The genesis of the problem can be traced to mid-1960 when New Delhi embarked on a policy of transforming fishing operations in order to give a boost to exports. The introduction of mechanised trawlers and consequent bottom trawling definitely increased exports; at the same time, it brought about destruction of marine ecology. Today, the Indian side of the Palk Bay is completely devoid of fish. What is more, vallams, traditional fishing crafts, are also motorised; they also have started entering Sri Lankan waters.
The prolonged ethnic conflict in Sri Lanka turned out to be a blessing in disguise for Indian fishermen. For security reasons, the Sri Lankan government banned fishing in the Palk Bay. The rich fishing grounds on the Sri Lankan side became the favourite haunt of Indian fishermen. The Sri Lankan Navy could not distinguish between a fisherman and a Tamil Tiger and, as a result, there were frequent incidents of firing in which innocent Indian fishermen lost their lives, leading to strains in India’s federal fabric as well as a downturn in India-Sri Lanka ties. In order to get crucial Indian support for the Fourth Eelam War, Colombo adopted a more conciliatory approach. Sri Lanka declared that Indian fishermen could fish in Sri Lankan waters, but they should avoid entering high-security zones. After the victory in the war, Colombo has reverted to its earlier stance and maintains that Indian fishermen have no right to fish in Sri Lankan waters.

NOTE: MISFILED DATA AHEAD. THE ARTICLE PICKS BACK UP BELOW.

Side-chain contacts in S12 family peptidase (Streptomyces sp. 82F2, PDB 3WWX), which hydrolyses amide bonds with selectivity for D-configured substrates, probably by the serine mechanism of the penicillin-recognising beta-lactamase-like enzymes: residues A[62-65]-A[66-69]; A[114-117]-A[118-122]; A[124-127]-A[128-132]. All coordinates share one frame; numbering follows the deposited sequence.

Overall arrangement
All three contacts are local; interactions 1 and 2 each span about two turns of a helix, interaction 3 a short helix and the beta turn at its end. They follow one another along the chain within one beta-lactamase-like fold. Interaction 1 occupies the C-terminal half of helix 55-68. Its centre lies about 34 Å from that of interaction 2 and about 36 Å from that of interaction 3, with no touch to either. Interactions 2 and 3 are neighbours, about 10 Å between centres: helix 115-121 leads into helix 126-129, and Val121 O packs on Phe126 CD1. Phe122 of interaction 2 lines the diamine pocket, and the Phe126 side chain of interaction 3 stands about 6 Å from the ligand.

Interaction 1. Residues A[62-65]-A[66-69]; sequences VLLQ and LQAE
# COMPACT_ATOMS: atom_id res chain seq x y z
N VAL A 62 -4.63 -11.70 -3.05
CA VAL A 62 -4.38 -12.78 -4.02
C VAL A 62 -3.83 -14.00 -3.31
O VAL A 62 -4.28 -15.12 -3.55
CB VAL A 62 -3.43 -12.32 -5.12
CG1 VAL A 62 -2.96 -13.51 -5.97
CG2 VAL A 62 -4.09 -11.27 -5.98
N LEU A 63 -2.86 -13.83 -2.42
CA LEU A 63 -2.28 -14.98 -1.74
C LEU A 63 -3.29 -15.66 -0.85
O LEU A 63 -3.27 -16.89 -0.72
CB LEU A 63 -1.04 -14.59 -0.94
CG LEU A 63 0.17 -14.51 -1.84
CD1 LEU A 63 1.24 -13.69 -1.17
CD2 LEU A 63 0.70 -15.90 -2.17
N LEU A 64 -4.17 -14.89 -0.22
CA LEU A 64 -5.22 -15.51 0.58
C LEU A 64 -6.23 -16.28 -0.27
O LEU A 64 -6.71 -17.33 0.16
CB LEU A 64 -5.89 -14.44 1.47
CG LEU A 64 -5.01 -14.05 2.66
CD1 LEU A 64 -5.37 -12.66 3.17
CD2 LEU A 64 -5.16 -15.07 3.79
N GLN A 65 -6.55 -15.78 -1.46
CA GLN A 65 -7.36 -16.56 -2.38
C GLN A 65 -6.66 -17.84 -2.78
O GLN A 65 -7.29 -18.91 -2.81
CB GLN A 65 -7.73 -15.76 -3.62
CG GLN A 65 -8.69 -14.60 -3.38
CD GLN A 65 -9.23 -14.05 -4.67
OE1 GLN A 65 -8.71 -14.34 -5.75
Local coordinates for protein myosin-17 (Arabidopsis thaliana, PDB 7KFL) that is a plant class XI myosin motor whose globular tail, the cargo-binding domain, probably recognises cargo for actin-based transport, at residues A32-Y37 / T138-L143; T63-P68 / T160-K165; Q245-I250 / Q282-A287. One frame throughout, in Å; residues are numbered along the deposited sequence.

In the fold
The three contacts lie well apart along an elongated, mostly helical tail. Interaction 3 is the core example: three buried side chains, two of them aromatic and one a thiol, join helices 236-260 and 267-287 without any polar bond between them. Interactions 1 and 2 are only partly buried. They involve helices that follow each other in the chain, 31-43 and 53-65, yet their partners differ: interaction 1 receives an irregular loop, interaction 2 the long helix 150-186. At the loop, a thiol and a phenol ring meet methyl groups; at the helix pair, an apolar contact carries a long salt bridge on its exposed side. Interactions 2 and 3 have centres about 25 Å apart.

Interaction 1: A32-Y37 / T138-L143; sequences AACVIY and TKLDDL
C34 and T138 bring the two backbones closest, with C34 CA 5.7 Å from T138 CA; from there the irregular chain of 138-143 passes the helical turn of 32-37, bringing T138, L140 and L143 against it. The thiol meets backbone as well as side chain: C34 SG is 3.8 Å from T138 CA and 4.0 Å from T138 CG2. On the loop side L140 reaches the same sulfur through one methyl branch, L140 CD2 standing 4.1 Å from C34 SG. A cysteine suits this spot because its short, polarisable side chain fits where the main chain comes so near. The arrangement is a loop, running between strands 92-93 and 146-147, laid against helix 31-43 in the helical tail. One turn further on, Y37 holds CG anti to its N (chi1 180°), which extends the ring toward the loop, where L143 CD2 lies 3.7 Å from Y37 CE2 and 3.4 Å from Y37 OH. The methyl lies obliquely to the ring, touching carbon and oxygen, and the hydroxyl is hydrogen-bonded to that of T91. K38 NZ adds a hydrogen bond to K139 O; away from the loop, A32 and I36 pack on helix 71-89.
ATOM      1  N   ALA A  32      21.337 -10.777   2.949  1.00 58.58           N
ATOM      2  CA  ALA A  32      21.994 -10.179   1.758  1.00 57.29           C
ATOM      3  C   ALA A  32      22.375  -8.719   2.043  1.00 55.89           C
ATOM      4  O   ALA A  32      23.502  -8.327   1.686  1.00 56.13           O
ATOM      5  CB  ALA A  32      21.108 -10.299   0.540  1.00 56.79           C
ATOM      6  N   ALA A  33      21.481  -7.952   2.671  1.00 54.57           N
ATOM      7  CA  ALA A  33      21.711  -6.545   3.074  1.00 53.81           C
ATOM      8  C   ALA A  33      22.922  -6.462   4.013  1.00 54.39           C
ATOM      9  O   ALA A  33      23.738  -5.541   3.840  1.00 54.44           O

Sri Lankan fishermen are the worst-affected. Thirty years of ethnic conflict have led to a great divide between the south and the north. Southern Sri Lanka has made rapid strides in fishing operations, while the north has lagged behind. What is more, fishermen of the Northern Province find poaching by Indian fishermen to be a major hindrance to their livelihood. During my field work in Sri Lanka a few years ago, fishermen in Pesalai and Delft island told me that on three days when Indian fishermen entered Sri Lankan waters, they didn’t venture into the sea, as they were scared that their fishing nets will be cut by Indian trawlers. They also rightly complained that if bottom trawling continued unabated, there will be no fish on the Sri Lankan side of the Palk Bay also.